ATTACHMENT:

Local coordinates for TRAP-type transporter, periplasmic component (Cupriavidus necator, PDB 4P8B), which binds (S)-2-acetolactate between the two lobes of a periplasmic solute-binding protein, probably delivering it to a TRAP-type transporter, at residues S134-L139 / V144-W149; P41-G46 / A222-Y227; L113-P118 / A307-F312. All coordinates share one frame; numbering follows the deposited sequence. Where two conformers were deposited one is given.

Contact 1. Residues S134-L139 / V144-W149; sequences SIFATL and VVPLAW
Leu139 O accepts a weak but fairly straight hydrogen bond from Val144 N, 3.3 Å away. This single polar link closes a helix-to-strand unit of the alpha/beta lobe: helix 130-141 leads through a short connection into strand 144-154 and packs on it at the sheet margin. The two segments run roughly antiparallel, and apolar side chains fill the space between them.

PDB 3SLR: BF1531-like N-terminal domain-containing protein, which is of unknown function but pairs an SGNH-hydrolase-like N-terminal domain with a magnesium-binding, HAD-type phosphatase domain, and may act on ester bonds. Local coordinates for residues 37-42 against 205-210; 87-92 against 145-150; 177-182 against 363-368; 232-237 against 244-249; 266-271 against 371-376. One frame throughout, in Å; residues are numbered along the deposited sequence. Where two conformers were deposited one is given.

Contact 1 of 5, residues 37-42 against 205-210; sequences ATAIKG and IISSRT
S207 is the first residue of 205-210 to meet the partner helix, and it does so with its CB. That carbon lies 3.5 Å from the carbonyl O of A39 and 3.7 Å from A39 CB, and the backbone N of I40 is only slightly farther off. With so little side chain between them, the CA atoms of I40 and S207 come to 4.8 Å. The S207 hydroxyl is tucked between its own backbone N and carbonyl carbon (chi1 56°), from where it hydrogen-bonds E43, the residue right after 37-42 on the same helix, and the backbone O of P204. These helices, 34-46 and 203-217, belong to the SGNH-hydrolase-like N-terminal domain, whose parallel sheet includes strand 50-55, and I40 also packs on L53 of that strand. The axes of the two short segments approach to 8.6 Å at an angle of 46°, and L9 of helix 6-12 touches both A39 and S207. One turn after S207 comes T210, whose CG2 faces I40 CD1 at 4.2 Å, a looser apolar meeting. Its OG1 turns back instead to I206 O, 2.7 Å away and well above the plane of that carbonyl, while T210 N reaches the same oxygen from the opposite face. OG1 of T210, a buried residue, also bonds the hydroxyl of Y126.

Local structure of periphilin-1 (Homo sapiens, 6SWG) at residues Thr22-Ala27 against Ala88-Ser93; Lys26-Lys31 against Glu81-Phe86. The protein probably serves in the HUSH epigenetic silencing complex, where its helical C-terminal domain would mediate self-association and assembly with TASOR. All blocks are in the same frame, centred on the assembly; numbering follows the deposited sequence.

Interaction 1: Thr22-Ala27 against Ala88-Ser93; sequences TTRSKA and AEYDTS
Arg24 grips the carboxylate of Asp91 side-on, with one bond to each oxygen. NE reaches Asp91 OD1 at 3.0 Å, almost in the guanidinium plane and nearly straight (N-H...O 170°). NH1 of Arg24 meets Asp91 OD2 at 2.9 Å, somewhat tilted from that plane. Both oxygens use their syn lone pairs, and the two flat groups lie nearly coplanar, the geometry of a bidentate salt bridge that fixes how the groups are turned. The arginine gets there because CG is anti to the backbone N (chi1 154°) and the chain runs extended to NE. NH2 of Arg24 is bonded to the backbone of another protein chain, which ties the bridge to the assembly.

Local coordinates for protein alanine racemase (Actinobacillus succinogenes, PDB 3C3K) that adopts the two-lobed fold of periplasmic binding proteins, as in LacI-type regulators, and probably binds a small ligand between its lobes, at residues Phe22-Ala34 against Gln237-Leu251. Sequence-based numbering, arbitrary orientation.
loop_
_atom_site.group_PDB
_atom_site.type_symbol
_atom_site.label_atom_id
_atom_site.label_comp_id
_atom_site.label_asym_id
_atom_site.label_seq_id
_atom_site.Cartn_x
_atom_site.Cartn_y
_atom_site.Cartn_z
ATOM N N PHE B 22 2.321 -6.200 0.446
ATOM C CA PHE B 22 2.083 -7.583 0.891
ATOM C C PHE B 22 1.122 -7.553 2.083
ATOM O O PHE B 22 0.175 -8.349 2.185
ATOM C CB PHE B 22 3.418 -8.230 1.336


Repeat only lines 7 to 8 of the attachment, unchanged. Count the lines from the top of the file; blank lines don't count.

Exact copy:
Local structure of periphilin-1 (Homo sapiens, 6SWG) at residues Thr22-Ala27 against Ala88-Ser93; Lys26-Lys31 against Glu81-Phe86. The protein probably serves in the HUSH epigenetic silencing complex, where its helical C-terminal domain would mediate self-association and assembly with TASOR. All blocks are in the same frame, centred on the assembly; numbering follows the deposited sequence.

Interaction 1: Thr22-Ala27 against Ala88-Ser93; sequences TTRSKA and AEYDTS